Air Guitar Nation (2007)
Starring: David S. Jung, Dan Crane, Gordon Hintz, Zac Munro
Directed by: Alexandra Lipsitz
Despite the fact that the man himself can be grating at times, I have to give credit where it’s due to Michael Moore for helping popularize documentary features. The box office success of his films helped open the door to many documentaries, and helped cultivate the idea that non-fiction films need not only be informative or important, but can also serve as straight up entertainment. It’s with that idea that a movie like Air Guitar Nation can exist.
Air Guitar Nation follows the inaugural U.S. Air Guitar Championship, profiling David S. Jung (AKA, C. Diddy) and Dan Crane (AKA, Björn Türoque) in their attempts to go to the Air Guitar World Championships in Finland, held annually since 1996. Yes, that’s right, air guitar. World Championships. If you can’t wrap your mind around the ridiculous awesomeness that entails right now, then there’s probably not much fun for you to be had with this documentary.
For the rest of us, I’ll tell you that it’s one of the more purely fun movies I’ve watched all year. The good news is that the contestants are all in on the joke to a degree, in the sense that they don’t take themselves or this “sport” too seriously. Thus, we’re laughing with them while we’re laughing at them. But, as the film progresses and more performances are shown, an interesting thing happens: you start to get wrapped up in the performances and root for the characters, putting aside for a moment how silly it all is (while revelling in it alongside them).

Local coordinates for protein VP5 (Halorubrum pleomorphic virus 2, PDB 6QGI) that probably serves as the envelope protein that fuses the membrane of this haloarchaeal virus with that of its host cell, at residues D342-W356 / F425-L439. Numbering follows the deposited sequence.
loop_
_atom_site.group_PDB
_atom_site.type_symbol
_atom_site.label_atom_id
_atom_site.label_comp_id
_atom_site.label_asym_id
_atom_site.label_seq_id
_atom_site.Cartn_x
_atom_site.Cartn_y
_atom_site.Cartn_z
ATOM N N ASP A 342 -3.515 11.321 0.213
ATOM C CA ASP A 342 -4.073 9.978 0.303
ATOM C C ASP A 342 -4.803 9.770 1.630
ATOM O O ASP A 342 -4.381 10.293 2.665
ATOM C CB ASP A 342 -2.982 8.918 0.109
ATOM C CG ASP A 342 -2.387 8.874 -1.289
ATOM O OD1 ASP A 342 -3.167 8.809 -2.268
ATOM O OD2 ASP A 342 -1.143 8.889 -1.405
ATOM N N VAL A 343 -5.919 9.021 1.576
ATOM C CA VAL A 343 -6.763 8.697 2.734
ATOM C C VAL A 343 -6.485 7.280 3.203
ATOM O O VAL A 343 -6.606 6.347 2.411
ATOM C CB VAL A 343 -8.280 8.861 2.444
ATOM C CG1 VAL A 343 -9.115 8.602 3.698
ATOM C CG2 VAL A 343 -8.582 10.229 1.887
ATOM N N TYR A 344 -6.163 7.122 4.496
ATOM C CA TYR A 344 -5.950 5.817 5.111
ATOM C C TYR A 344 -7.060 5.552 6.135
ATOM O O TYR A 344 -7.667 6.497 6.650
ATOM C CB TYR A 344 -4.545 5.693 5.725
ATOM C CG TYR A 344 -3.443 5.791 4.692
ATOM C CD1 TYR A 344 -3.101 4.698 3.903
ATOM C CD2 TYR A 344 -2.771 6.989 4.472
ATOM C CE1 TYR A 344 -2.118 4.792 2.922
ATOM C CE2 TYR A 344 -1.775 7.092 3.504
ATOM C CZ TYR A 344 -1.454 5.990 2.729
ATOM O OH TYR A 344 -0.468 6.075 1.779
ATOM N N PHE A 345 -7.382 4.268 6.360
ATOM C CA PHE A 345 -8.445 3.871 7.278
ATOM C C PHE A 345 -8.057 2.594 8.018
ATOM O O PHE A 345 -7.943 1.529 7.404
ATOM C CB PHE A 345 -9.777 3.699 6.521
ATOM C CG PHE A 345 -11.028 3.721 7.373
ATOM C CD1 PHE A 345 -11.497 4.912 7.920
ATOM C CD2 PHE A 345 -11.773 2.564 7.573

As a documentary, Alexandra Lipsitz‘s film is pretty bare bones, presented in an unfortunate (albeit understandable) 1.37:1 aspect ratio with little gimmickry or innovation. It’s mostly a series of performances, backstage footage, and talking heads. But Lipsitz does a good job in ingratiating her stars (Jung especially, who comes off as an affable dude who happens to have an unusual hobby), introducing them to us in and out of character, and allowing them to be the stars, rather than try and dominate the film with trickery. By the end, I was even able to enjoy it unironically, such was the goodwill and showmanship built up throughout the 81 minute running time.
With the popularity of things like karaoke and Guitar Hero, the amount of people pretending to be rock stars is at all-time high. If you count yourself as someone who has fun doing those things, you’ll probably have fun watching this too.